Opposition presidential candidate Marina Silva said that Brazil's recession is very worrying and her government would work to restore the credibility of the country's economic policies to recover investment and growth if elected. The Brazilian economy fell into recession in the first half of the year, a heavy blow for President Dilma Rousseff's already diminishing hopes of winning re-election in October.
Silva said she would limit increases in public spending to below the growth rate of the economy, and restore transparency to government accounts by setting up a fiscal responsibility council to oversee its expenditures.
We will be transparent. We will not use creative methods to make the accounts look good, she said in reference to the Rousseff administration resorting to alternative accounting to try to meet an annual fiscal savings target.
Silva, a renowned environmentalist who has surged in the polls since entering the race last week, spoke to reporters after unveiling her government program, which focuses on economic policies to restore growth after three years of lackluster performance.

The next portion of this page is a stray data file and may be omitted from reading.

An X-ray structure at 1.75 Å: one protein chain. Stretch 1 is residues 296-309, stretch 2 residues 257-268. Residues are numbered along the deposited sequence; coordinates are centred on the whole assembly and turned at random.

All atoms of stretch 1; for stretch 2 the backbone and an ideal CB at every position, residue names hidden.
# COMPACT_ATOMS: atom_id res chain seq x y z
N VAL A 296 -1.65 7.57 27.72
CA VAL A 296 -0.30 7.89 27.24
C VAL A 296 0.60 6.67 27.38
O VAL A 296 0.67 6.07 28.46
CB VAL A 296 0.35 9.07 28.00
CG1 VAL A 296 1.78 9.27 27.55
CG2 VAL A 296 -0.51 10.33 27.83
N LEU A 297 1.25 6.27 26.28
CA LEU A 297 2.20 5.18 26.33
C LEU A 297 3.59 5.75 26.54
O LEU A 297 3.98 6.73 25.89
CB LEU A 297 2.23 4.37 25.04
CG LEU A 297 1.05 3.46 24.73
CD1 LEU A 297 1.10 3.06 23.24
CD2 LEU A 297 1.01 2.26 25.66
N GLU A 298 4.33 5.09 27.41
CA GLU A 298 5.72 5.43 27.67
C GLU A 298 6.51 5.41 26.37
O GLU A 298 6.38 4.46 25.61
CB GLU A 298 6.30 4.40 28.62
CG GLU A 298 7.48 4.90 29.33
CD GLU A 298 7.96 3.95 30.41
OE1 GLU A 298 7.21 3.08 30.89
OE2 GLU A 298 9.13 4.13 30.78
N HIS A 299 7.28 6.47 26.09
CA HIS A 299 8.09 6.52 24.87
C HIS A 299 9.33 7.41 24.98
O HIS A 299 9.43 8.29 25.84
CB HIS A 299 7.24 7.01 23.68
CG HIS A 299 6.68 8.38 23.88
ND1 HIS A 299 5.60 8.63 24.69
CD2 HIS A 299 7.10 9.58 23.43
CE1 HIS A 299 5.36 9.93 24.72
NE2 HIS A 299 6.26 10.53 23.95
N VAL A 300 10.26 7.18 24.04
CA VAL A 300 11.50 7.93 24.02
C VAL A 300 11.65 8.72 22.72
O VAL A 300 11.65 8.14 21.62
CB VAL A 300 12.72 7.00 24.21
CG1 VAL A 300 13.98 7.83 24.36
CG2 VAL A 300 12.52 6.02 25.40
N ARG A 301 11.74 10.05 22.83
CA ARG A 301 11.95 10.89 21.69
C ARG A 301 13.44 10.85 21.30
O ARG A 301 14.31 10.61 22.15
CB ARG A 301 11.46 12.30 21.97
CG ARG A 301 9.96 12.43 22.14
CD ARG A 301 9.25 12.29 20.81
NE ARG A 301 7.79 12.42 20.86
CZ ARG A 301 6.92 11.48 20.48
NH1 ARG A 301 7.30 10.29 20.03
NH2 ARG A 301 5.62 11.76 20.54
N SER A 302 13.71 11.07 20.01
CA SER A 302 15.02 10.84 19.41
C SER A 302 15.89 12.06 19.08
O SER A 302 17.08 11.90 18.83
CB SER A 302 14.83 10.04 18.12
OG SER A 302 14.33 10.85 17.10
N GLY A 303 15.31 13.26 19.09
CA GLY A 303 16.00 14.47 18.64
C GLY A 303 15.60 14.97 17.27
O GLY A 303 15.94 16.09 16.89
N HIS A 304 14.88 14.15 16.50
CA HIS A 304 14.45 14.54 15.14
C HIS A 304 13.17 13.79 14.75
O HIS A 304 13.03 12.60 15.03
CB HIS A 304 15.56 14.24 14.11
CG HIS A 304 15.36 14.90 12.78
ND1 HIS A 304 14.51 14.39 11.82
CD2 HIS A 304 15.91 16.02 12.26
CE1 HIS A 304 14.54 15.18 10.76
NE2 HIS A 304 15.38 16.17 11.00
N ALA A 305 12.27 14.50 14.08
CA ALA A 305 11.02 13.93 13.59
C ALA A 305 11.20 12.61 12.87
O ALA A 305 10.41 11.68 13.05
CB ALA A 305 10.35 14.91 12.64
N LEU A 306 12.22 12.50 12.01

The program calls for an end to the central bank interventions in the foreign exchange market that have strengthened the Real currency, and propose a return to a free floating exchange rate that would protect Brazilian manufacturers and help exporters.
It also called for an overhaul of Brazil's complex and onerous tax system. Silva's program does not include a wealth tax, but she said such a tax would be part of a tax reform debate.
Silva also plans to put a price on greenhouse gas emissions and implement a national carbon market if elected, according to her policy proposals.
Silva earned the wrath of Brazil's powerful agribusiness sector a decade ago, but her program emphasized the importance of agriculture for the Brazilian economy. She denied she opposes hydroelectric dams in the Amazon basin.